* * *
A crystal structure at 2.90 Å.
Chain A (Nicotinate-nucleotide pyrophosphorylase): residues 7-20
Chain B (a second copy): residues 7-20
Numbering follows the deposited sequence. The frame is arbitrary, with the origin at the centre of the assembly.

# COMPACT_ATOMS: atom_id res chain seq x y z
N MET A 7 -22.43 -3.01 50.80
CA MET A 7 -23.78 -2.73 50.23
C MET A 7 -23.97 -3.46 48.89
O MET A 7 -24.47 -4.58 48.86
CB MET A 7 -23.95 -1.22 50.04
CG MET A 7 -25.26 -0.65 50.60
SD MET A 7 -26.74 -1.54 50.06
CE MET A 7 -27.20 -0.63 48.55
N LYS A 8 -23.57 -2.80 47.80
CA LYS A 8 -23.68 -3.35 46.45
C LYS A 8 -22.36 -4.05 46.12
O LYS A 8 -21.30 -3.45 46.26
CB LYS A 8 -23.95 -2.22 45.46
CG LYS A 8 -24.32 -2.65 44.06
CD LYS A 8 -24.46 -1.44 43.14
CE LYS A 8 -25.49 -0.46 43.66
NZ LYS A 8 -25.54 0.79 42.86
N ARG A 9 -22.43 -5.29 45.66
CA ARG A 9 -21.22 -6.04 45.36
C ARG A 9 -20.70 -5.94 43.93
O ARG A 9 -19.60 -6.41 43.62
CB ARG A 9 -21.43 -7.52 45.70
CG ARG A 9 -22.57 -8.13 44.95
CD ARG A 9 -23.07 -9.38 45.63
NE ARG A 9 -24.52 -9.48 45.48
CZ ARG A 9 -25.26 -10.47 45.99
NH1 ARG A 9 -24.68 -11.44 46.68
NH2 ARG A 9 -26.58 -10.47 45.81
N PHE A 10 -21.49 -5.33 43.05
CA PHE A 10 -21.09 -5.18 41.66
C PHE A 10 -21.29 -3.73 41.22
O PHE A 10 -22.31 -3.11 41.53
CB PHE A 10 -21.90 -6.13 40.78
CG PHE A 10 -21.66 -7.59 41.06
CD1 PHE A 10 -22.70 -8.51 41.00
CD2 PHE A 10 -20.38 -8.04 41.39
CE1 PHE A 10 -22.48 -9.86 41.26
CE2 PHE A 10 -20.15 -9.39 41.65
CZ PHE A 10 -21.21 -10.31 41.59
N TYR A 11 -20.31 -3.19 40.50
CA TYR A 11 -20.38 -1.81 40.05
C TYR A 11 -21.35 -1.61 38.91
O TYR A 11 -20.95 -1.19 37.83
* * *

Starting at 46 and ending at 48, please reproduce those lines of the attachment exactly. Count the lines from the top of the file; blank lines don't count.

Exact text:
CA TYR A 11 -20.38 -1.81 40.05
C TYR A 11 -21.35 -1.61 38.91
O TYR A 11 -20.95 -1.19 37.83